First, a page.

PART TWENTY-FOUR

Ron's grassy bonds loosened slightly, allowing him to twist and look where the voice was coming from. His fellow shifters were not so lucky; their flora straight jackets continued to hold them tightly.


Standing at the entrance to the Hall, her once wet curls now a red, fiery tangle, was Mary. She was staring daggers at Gary, the only other person in the room not bound and helpless.


Gary, towering above her, his right claw still stained with Lycanon's blood, spoke politely but forcefully. "This is Conclave business, Mary. Now release my people."


Gary's words did nothing to soften Mary's mood as the long grass tightened further, eliciting groans from many of those lying beside him.


"Our agreement with the Conclave did not include killing within her walls."


Mary's emphasis on the word "not" drew more groans, including one from Ron, who could feel his ribs on the verge of snapping.


"This is a place of peace, a place of safety. We offer sanctuary to all those that seek it. Violence is forbidden!"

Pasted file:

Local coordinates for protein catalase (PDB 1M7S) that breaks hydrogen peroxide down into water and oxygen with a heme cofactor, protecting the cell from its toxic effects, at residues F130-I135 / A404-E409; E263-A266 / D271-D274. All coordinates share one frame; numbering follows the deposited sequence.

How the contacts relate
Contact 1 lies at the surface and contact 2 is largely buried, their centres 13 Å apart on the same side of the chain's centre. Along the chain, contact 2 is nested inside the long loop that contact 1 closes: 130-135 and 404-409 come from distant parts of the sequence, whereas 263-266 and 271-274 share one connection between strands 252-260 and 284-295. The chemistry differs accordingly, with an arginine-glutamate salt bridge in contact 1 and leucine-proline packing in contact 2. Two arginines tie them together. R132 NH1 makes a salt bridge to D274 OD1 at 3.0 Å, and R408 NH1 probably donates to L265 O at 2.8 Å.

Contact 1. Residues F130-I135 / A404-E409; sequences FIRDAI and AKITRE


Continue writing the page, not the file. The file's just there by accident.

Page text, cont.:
Several snaps could be heard throughout the Hall, accompanied by yelps of pain. Ron felt Mary’s rage, as surely as if it were his own. He cursed Gary, himself and his whole species for desecrating this sacred space. Others around him began cursing too, and Ron remembered how Mary’s laughter had infected the patrons at the restaurant. Perhaps her rage was infectious as well?


Gary smoothly shifted back into human form, his voice softening. "Muirenne. I meant no disrespect. You and this Inn, this Ósta Mór, have been an ally of the Conclave and the Faoladh for centuries. I hope you both know that in normal times I would never dream of desecrating this sacred sanctuary, but there's nothing normal about these times. It's not just the lives of myself and my brothers and sisters at stake here; the Harmony affects the lives of all the Children Beyond the Veil, be they sprite or spirit, fairy or Faoladh.


Ron couldn't believe what he was hearing. Until now, he'd only really half-believed what the twin sisters had told him; that werewolves weren't the only magical creatures, and the world was filled with miracles. But now? If what they said was true, then maybe the mistakes he'd made, the risk he put his brothers and sisters in, would all be worth it.


Not being privy to Ron's inner thoughts, Mary seemed less moved by Gary's words, though most in the Hall found it suddenly easier to breathe. Her shoulders relaxed, and she paused for several heartbeats before she spoke. Ron also felt the rage inside him dissipate, though the embers still lingered.